"Tell it, then," said one of them. "Let us be doing our work and not sitting here. We are not at our kumara plantations at Mount Eden."

"Listen," said Mapu. "I went from here this morning before the sun had risen. It was a cold, foggy dawn. As I got to the head of the salt-water creek I heard voices. I left my eels and went on and saw the men of the Otahuhu pa at the bird snares. They had put the snares for the snipe up on the flat where you say the canoe Tainui4 was dragged overland from Tamaki to Onehunga. In their nets and snares, which had been set up on the portage, they had caught hundreds of snipe. I did not go near to them but kept on the scoria on this side of the creek till they called to me. I had some food with me and some of the feathers stuck to my mat. That is the reason for your having seen them in the basket."

"What has that to do with news?" asked one of the girls.

"What is news? When I was a boy I was told that life and death were news. Food is life—that is news. As snipe is food, that is news. And as the death of Tihe, of which you told me, was news to me, I can see life for her in what I have told you."

"Yes," said one of the girls. "You are an old man, and sometimes you can think. Let us go to Otahuhu pa and perhaps they will give us some birds for Tihe and Popo. That would be the food of the page 56Black and white fascimile page image gods for those two sick ones."

"What made such an old man as you," said the girl who had said least of the three, "stay here by yourself when you came so far from Manurewa with Tihe and the others? You slept here in the cold, and old men like warmth. Why did you not come to our pa with them?"

"Why did you come here?" Mapu asked in reply.

"To catch eels for Tihe."

"And what else brought me here?" said Mapu. "I heard the young men saying that they had seen some of you at the great meeting in our pa, and that you were——" Here Mapu began to cough as though he had caught a cold.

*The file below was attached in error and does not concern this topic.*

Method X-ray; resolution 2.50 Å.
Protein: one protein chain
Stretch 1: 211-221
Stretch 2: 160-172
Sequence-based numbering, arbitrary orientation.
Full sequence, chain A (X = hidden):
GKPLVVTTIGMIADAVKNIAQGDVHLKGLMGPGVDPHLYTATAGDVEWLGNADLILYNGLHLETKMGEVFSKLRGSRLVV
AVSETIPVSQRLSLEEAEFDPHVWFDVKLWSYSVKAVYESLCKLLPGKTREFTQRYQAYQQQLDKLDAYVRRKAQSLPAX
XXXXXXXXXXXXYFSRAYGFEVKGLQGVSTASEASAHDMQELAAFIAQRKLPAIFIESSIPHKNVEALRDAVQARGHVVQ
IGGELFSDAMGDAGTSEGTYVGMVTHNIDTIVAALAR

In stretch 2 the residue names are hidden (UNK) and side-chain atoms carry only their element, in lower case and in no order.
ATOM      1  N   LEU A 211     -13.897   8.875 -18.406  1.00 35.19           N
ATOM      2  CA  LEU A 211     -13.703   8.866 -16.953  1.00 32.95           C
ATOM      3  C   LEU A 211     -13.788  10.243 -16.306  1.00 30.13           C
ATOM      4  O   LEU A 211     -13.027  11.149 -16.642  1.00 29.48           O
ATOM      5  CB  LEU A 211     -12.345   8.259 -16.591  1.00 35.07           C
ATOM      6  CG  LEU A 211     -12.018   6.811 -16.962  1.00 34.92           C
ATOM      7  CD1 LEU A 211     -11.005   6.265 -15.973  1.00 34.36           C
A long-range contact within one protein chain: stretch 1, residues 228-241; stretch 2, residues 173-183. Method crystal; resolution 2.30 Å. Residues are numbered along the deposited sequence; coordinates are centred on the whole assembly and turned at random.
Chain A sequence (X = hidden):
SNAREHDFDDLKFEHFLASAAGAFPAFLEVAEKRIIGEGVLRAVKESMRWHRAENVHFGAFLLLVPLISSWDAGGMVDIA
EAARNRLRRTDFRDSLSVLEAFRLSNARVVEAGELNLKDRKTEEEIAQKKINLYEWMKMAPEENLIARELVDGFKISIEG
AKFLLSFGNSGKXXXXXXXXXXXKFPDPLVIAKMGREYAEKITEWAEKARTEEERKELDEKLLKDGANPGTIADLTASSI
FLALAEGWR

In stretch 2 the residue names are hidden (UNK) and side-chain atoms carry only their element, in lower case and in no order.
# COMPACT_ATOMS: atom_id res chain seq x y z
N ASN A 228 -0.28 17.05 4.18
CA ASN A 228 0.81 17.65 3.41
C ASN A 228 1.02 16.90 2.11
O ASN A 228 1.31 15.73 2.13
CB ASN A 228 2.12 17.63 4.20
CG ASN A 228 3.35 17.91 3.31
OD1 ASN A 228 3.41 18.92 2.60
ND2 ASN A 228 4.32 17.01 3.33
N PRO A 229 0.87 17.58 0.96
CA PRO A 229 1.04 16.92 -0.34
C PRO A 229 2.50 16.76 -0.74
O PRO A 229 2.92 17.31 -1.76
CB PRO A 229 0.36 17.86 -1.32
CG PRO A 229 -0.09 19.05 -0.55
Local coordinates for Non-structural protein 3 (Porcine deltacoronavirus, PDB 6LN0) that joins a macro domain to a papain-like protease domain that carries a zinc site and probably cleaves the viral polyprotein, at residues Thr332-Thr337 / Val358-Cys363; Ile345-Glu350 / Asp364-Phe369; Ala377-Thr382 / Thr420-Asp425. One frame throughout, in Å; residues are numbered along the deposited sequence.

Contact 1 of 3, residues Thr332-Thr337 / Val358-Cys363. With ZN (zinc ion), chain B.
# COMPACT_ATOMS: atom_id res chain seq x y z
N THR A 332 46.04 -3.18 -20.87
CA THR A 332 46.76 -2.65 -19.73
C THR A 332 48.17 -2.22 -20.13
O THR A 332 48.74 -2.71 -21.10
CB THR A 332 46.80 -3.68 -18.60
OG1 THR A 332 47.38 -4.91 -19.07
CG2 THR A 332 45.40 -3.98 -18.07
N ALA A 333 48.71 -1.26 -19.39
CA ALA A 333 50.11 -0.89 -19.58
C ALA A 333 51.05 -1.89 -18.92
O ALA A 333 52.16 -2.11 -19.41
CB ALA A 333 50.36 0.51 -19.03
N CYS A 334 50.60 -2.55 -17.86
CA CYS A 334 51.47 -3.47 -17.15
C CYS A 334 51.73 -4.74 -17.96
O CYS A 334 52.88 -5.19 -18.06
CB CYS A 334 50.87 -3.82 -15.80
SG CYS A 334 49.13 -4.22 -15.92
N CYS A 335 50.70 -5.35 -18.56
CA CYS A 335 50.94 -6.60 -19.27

"Go on!" said the girl. "The young men said we were——?"

"Yes," said Mapu, "you were just like——"

Again the old man coughed so much that he was unable to speak. At last he managed to gasp out that he would have to tell them just a word at a time, as the cough he had caught when he sneezed the atua away now prevented him from telling anything at once, as his breath had been given to him in pieces and not in a lump like other men. "But you ought to have——cough——allowed me——cough——to have said all——cough——I had to say——cough——and not——cough——put your words into my words——cough——my cough——cough——is worse." He wiped his eyes and looked like one half-strangled. Then he tried again. "Some girls are kind to others——cough. When they take a journey they can make——Oh!" Mapu spluttered, "my cough is bad——can make love from a distance."

The talkative girl shrugged impatiently. "I think the old slave is mad. He spoke of the sun in his dreams.

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He must have had his head cooked by the sun, and his words are all like himself, saved only by the coolness of the pity offered to him by our forbearance."

"Ah," Mapu replied, "I will go with you and will let you see the young men who spoke those words about you."

"Who asked you to do so?" asked the silent girl. "Who wants you to meddle in the words of chiefs?"

"Let us go!" said the talkative one.

They all rose and went on the road towards the crossing at the head of the creek, leaving Mapu to put his eel-basket on to a ledge where the dogs or rats could not meddle with it while they were away.

After the girls had passed the creek they loitered on the road until Mapu came up to them, as they wished to hear more about the people of Otahuhu pa.